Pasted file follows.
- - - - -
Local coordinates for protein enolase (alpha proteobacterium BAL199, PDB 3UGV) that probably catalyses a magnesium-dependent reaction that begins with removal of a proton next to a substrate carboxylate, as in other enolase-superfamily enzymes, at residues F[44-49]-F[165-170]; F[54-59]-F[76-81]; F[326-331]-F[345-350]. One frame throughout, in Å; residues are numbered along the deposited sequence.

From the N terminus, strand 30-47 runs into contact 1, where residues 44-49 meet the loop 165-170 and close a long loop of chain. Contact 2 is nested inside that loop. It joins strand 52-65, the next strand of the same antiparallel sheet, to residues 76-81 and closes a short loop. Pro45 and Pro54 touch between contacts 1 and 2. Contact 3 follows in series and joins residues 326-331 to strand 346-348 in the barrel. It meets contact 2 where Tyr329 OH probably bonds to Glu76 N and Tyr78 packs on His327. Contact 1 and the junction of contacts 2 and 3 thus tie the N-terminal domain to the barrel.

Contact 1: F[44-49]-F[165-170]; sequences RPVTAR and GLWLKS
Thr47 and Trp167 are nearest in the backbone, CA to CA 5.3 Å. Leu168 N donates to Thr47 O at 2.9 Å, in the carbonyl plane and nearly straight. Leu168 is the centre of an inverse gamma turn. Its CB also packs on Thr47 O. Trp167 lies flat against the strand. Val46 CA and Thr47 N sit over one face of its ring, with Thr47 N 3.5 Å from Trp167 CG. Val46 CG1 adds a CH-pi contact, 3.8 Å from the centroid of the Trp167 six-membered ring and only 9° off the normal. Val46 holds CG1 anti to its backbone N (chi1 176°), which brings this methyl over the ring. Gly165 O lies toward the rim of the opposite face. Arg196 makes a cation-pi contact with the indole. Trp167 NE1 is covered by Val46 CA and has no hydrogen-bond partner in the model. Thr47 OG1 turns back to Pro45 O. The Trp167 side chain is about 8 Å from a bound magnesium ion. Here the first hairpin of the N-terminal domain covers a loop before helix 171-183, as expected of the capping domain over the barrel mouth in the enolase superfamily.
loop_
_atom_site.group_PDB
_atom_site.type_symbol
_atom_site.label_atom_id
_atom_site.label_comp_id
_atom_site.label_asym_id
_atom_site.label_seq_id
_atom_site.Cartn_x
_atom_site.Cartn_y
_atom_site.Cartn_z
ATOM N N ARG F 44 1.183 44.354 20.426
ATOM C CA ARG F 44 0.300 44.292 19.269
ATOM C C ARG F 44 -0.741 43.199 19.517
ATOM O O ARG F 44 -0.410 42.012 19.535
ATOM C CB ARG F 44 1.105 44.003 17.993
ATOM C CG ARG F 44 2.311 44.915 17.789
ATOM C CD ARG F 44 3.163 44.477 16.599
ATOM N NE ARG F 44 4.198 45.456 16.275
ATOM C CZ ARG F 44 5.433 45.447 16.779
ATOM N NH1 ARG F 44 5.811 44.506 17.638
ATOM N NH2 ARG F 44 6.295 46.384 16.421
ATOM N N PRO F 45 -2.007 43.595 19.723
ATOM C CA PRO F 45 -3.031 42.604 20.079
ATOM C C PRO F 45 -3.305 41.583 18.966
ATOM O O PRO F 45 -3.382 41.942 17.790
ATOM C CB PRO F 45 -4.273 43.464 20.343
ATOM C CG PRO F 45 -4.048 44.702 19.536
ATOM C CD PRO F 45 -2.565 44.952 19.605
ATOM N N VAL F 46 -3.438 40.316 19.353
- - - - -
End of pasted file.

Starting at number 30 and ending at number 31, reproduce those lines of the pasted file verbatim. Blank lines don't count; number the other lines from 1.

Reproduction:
ATOM C CB PRO F 45 -4.273 43.464 20.343
ATOM C CG PRO F 45 -4.048 44.702 19.536